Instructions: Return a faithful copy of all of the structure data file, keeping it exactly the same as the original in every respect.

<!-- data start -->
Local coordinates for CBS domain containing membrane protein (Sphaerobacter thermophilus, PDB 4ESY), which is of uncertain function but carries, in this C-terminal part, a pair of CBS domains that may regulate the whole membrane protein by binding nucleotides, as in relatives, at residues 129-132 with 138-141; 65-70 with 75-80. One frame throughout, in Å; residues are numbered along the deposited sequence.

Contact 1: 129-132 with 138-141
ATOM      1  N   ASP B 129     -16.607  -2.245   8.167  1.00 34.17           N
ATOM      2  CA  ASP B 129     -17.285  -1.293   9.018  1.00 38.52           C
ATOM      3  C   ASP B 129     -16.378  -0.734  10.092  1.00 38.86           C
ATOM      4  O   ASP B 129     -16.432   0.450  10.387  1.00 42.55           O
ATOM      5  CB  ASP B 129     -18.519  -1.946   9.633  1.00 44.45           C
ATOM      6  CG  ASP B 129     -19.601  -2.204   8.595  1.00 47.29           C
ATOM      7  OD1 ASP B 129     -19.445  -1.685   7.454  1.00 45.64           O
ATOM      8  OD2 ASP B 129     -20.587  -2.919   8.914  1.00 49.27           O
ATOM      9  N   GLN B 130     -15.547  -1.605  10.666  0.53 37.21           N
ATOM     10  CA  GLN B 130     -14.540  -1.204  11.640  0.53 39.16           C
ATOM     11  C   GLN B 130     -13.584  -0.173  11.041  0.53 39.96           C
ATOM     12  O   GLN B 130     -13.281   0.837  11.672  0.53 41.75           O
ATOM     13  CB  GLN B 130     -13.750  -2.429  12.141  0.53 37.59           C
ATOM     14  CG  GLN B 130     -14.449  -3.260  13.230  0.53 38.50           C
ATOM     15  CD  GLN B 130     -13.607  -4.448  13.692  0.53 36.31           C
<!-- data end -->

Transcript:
Local coordinates for CBS domain containing membrane protein (Sphaerobacter thermophilus, PDB 4ESY), which is of uncertain function but carries, in this C-terminal part, a pair of CBS domains that may regulate the whole membrane protein by binding nucleotides, as in relatives, at residues 129-132 with 138-141; 65-70 with 75-80. One frame throughout, in Å; residues are numbered along the deposited sequence.

Contact 1: 129-132 with 138-141
ATOM      1  N   ASP B 129     -16.607  -2.245   8.167  1.00 34.17           N
ATOM      2  CA  ASP B 129     -17.285  -1.293   9.018  1.00 38.52           C
ATOM      3  C   ASP B 129     -16.378  -0.734  10.092  1.00 38.86           C
ATOM      4  O   ASP B 129     -16.432   0.450  10.387  1.00 42.55           O
ATOM      5  CB  ASP B 129     -18.519  -1.946   9.633  1.00 44.45           C
ATOM      6  CG  ASP B 129     -19.601  -2.204   8.595  1.00 47.29           C
ATOM      7  OD1 ASP B 129     -19.445  -1.685   7.454  1.00 45.64           O
ATOM      8  OD2 ASP B 129     -20.587  -2.919   8.914  1.00 49.27           O
ATOM      9  N   GLN B 130     -15.547  -1.605  10.666  0.53 37.21           N
ATOM     10  CA  GLN B 130     -14.540  -1.204  11.640  0.53 39.16           C
ATOM     11  C   GLN B 130     -13.584  -0.173  11.041  0.53 39.96           C
ATOM     12  O   GLN B 130     -13.281   0.837  11.672  0.53 41.75           O
ATOM     13  CB  GLN B 130     -13.750  -2.429  12.141  0.53 37.59           C
ATOM     14  CG  GLN B 130     -14.449  -3.260  13.230  0.53 38.50           C
ATOM     15  CD  GLN B 130     -13.607  -4.448  13.692  0.53 36.31           C